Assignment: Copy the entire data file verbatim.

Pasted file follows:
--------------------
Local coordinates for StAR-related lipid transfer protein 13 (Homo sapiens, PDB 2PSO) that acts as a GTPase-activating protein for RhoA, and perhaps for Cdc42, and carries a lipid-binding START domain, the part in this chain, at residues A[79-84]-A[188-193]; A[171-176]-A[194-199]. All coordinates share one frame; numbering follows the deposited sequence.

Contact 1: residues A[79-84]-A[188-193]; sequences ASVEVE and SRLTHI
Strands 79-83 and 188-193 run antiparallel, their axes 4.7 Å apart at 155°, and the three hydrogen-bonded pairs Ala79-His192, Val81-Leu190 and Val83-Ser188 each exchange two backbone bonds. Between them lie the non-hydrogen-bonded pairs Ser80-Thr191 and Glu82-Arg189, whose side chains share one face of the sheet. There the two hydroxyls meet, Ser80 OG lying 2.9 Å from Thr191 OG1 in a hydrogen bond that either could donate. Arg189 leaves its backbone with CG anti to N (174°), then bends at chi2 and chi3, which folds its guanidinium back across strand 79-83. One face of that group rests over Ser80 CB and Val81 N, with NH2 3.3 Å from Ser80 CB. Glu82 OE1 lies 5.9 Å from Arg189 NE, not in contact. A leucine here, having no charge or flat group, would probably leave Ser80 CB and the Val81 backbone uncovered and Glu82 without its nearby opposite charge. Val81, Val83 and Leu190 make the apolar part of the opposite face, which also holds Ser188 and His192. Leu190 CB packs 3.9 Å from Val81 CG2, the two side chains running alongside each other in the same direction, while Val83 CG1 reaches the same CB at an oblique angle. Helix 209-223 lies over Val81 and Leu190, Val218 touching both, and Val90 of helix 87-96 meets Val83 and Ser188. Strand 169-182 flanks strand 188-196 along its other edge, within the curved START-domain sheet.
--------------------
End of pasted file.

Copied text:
Local coordinates for StAR-related lipid transfer protein 13 (Homo sapiens, PDB 2PSO) that acts as a GTPase-activating protein for RhoA, and perhaps for Cdc42, and carries a lipid-binding START domain, the part in this chain, at residues A[79-84]-A[188-193]; A[171-176]-A[194-199]. All coordinates share one frame; numbering follows the deposited sequence.

Contact 1: residues A[79-84]-A[188-193]; sequences ASVEVE and SRLTHI
Strands 79-83 and 188-193 run antiparallel, their axes 4.7 Å apart at 155°, and the three hydrogen-bonded pairs Ala79-His192, Val81-Leu190 and Val83-Ser188 each exchange two backbone bonds. Between them lie the non-hydrogen-bonded pairs Ser80-Thr191 and Glu82-Arg189, whose side chains share one face of the sheet. There the two hydroxyls meet, Ser80 OG lying 2.9 Å from Thr191 OG1 in a hydrogen bond that either could donate. Arg189 leaves its backbone with CG anti to N (174°), then bends at chi2 and chi3, which folds its guanidinium back across strand 79-83. One face of that group rests over Ser80 CB and Val81 N, with NH2 3.3 Å from Ser80 CB. Glu82 OE1 lies 5.9 Å from Arg189 NE, not in contact. A leucine here, having no charge or flat group, would probably leave Ser80 CB and the Val81 backbone uncovered and Glu82 without its nearby opposite charge. Val81, Val83 and Leu190 make the apolar part of the opposite face, which also holds Ser188 and His192. Leu190 CB packs 3.9 Å from Val81 CG2, the two side chains running alongside each other in the same direction, while Val83 CG1 reaches the same CB at an oblique angle. Helix 209-223 lies over Val81 and Leu190, Val218 touching both, and Val90 of helix 87-96 meets Val83 and Ser188. Strand 169-182 flanks strand 188-196 along its other edge, within the curved START-domain sheet.